Steve Jobs's biological father was a man of mystery: He took his students on a study-abroad trip and then disappeared

Anita Durairaj
Steve Jobs in 2010Photo byMatt Buchanan; CC-BY-2.0

Steve Jobs (1955 - 2011) is Apple's most famous co-founder. When he passed away from pancreatic cancer in 2011, he was mourned worldwide.

Jobs was estimated to have a net worth of $10.2 billion when he died. However, he did not grow up wealthy and had relatively humble beginnings.

Jobs was born to a Syrian Arab father, Abdulfattah Jandali, while his mother was American of German and Swiss origin. His father had moved to the U.S. to pursue a Ph.D. and there he met Jobs's mother.

The relationship did not work out. Jobs was given up for adoption by his mother. His biological parents never got married and there were reports that his father had left.

Jobs considered his adoptive parents to be his true parents. However, years later, he would attempt to find out more about his biological parents.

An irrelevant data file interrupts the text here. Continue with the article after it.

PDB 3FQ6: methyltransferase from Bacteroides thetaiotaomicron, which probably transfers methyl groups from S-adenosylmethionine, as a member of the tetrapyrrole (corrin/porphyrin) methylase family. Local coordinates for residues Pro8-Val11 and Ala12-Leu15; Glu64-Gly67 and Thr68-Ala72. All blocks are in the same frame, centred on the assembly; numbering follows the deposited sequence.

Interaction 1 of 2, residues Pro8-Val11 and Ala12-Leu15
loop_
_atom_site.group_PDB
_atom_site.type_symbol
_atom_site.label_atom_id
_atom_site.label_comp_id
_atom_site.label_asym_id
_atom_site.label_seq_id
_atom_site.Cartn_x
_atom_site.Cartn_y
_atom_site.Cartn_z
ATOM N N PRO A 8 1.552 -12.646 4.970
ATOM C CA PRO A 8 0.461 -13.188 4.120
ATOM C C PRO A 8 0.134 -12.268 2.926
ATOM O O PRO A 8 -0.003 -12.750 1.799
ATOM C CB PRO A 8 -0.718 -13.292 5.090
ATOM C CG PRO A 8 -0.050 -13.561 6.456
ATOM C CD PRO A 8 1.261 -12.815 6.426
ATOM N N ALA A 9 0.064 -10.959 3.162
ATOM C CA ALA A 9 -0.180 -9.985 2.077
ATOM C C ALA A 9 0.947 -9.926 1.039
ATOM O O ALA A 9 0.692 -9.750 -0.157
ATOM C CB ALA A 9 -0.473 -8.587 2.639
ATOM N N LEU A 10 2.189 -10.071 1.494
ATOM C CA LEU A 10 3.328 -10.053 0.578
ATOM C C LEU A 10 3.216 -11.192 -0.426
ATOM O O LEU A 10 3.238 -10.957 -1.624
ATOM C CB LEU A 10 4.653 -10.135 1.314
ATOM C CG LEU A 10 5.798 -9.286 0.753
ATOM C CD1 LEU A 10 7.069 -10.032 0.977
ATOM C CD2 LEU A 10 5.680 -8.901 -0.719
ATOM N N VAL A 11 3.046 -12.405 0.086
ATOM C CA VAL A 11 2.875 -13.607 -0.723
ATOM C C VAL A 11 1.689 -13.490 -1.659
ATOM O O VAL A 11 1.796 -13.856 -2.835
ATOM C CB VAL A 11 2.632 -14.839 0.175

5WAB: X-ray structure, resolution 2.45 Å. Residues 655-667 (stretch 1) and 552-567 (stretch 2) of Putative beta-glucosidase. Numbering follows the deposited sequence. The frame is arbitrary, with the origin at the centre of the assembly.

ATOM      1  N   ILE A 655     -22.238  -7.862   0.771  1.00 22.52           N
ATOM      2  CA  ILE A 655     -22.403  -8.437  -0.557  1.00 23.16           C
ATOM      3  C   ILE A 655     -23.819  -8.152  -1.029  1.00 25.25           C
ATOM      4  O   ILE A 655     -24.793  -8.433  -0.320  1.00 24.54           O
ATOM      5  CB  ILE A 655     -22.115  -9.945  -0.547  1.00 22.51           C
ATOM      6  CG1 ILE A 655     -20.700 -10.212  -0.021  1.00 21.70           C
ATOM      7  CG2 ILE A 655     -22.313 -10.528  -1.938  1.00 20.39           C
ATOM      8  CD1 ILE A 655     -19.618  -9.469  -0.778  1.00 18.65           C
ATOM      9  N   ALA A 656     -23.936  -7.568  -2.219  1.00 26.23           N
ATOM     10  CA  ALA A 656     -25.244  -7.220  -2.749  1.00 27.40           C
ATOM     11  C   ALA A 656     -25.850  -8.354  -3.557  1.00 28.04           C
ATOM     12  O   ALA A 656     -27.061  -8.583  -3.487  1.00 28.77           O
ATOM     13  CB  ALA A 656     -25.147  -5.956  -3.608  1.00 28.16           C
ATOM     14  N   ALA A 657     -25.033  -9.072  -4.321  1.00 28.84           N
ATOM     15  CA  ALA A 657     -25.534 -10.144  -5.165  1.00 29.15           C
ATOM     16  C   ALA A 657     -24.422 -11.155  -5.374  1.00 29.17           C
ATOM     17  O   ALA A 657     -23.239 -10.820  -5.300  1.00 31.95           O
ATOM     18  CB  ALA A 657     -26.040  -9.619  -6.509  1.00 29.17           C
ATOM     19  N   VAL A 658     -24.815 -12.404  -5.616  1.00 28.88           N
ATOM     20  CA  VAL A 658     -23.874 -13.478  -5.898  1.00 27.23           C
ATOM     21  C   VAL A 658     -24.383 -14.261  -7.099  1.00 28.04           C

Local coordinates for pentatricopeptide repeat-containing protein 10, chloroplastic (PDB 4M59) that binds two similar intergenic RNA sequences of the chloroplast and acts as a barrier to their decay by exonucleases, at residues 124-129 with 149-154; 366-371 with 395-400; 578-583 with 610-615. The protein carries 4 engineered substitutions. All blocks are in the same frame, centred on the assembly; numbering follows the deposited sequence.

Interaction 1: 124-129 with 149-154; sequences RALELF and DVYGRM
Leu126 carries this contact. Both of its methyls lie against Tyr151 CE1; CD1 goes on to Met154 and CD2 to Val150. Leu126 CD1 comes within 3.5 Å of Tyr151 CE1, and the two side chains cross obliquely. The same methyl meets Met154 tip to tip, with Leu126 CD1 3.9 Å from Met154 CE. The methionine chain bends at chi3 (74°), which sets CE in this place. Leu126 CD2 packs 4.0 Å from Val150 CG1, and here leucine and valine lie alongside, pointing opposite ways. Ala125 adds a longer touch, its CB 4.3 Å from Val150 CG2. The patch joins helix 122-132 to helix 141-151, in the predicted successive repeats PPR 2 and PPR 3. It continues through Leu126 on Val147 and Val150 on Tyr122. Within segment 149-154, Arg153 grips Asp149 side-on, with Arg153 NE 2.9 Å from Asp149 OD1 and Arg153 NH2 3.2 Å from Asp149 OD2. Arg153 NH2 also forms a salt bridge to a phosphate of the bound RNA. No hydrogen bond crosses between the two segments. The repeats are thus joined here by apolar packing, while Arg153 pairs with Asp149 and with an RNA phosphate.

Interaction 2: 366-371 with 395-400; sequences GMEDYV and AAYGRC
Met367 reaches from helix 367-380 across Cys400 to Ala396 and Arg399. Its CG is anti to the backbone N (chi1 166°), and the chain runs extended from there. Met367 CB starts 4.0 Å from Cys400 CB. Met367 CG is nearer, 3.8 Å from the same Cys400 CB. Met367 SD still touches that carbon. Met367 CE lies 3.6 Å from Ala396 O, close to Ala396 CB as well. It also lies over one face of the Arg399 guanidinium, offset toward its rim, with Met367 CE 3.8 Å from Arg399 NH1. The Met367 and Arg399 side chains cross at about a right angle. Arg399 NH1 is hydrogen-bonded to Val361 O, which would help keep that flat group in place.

He mentioned in an interview that he did not like what he learned about his father, Abdulfattah.

An article in the Seattle Met published in 2011 may explain why Jobs had an issue with his biological father. The article highlights one incident in particular.

In 1974, Abdulfattah was a respected political science professor at the University of Puget Sound in Tacoma. He organized a study-abroad trip for his students to visit Egypt. However, once the students got to Egypt, Abdulfattah seemed to be more interested in spending his time in the casinos than helping his students.

Just a few days after they landed in Egypt, he disappeared and several thousand dollars of the university's travel expenses went unaccounted for. Abdulfattah had skipped town.

He later resigned from the university and moved to Las Vegas. Throughout his career, Abdulfattah worked different jobs. He was a professor, then he became a restauranteur and later managed a casino hotel in Vegas.

Jobs never made an effort to get in touch with or have a relationship with Abdulfattah.

Abdufattah has now outlived his son and is 91 years old as of 2022.

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Trained with a Ph.D. in Chemistry from the University of Cincinnati, I write unique and interesting articles focused on science, history, and current events.


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